Spaceflight Insider

NG-13 Cygnus departs ISS for extended mission

NG13 Cygnus ISS berthed

The U.S. Northrop Grumman Cygnus resupply ship is featured in this image as the International Space Station orbited above the Pacific Ocean off the coast of Central America, April 8, 2020. Credit: NASA Johnson Space Center

After 83 days attached to the International Space Station, the three-person Expedition 63 crew today bid farewell to the NG-13 Cygnus cargo ship after it supplied the outpost with some 3,400 kilograms of supplies and equipment.

Northrop Grumman’s NG-13 Cygnus spacecraft, dubbed the SS Robert Lawrence after the first African American selected to be an astronaut, was unberthed from its location on the Earth-facing port of the Unity module via the robotic Canadarm2 remote manipulator system early in the morning on May 11. Several hours later, at 12:09 p.m. EDT (16:09 UTC), it was released. All of the robotics work was performed remotely by teams on the ground with NASA astronaut and ISS commander Chris Cassidy monitoring as a backup.

Minutes after release, the spacecraft’s onboard thrusters performed a three-minute departure burn, which pushed Cygnus safely away from the ISS. It first passed the 200-meter “keep out sphere” before also leaving the larger 4 x 2 x 2 kilometer approach ellipsoid. Both imaginary zones serve as checkpoints for arriving and departing vehicles to ensure the space station remains safe.

The Northrop-Grumman NG-13 Cygnus spacecraft launched atop an Antares rocket, flying from NASA’s Wallops Island Flight Facility on February 15, 2020. Credit: Mark Usciak, SpaceFlight Insider

NG-13 Cygnus launched into space nearly three months ago. Its ride to orbit was a Northrop Grumman Antares rocket, which took to the skies at 3:21 p.m. EST (20:21 UTC) Feb. 15, 2020. Three days later, on Feb. 18, the spacecraft rendezvoused with the ISS where it was captured by Canadarm2 and subsequently berthed to the Earth-facing common berthing mechanism on the Unity module.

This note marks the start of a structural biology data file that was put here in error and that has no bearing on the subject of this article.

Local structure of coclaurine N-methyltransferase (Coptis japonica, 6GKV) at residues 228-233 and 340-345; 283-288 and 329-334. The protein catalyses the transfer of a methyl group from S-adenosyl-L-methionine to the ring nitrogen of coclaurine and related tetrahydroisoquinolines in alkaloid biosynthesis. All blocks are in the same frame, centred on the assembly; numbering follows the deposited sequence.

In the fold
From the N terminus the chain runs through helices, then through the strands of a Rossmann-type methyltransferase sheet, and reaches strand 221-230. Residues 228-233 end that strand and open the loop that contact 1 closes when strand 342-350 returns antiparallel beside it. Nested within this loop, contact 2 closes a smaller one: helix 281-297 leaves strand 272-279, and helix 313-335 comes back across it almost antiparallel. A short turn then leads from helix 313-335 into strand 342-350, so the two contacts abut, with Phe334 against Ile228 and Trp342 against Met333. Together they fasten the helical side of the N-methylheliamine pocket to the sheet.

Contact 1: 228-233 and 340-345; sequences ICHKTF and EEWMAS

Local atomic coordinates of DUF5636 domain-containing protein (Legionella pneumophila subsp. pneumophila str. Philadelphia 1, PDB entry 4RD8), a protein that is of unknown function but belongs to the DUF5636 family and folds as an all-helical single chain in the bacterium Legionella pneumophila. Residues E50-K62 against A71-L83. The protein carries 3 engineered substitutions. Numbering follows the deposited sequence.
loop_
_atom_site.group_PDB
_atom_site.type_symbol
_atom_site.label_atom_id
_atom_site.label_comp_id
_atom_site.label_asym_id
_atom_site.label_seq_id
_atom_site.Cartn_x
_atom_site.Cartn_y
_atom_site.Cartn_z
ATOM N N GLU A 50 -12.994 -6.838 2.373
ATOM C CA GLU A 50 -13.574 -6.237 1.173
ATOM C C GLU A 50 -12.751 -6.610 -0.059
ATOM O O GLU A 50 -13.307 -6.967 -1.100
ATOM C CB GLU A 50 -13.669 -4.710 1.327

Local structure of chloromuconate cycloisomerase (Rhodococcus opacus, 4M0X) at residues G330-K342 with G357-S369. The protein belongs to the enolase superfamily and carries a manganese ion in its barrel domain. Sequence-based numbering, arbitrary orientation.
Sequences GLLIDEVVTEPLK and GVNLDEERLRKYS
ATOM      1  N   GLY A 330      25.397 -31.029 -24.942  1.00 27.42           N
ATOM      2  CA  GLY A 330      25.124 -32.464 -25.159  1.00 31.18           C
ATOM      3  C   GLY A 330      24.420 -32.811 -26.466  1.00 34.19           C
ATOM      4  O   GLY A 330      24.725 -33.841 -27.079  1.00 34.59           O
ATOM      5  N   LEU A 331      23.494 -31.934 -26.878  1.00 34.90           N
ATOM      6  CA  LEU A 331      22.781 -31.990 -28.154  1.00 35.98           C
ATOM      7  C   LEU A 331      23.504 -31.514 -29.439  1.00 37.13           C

In total, 712 kilograms of crew supplies, 966 kilograms of science investigations, 81 kilograms of spacewalking equipment, 1,588 kilograms of vehicle hardware and 30 kilograms of computer resources were delivered to the ISS crew to unload and disperse throughout the outpost.

Since then, Cygnus has been re-loaded with about 2,000 kilograms of trash and unneeded equipment that is expected to burn up along with the spacecraft at the end of its mission, currently scheduled for May 29.

Until then, NG-13 Cygnus is slated to perform a several-week post-ISS mission that includes deploying several CubSats as well as performing the fourth Spacecraft Fire Experiment, also known as Saffire-IV.

The Saffire investigation series involves igniting large pieces of material inside an experiment box. Because Cygnus is uncrewed and at a safe distance from the ISS, larger pieces of material can be safely tested to evaluate how flames behave in space.

For this iteration of the experiment, several of the burn samples will utilize the internal air pressure of Cygnus. Additionally, the spacecraft is expected to be partially depressurized and oxygen concentrations increased to monitor flame behavior.

According to NASA, this experiment is also meant to help with fire detection, combustion product monitoring and post-fire cleanup technologies planned for future spacecraft.

As the schedule for vehicles to visit the ISS currently stands, the next spacecraft to visit the outpost is slated to be the Japanese Kounotori 9 cargo ship, which is set to bring the final set of lithium-ion batteries to the orbiting complex in a years-long upgrade campaign that started in 2017.

Kounotori 9 is set to launch May 20 from the Tanegashima Space Center in Japan and berth with the ISS on May 25.

Then on May 27, SpaceX’s Demo-2 Crew Dragon mission is set for launch from Kennedy Space Center in Florida with NASA astronauts Doug Hurley and Bob Behnken. If the flight occurs on time, it would be the first human orbital spaceflight from U.S. soil in 3,246 days — nearly nine years.

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Derek Richardson has a degree in mass media, with an emphasis in contemporary journalism, from Washburn University in Topeka, Kansas. While at Washburn, he was the managing editor of the student run newspaper, the Washburn Review. He also has a blog about the International Space Station, called Orbital Velocity.

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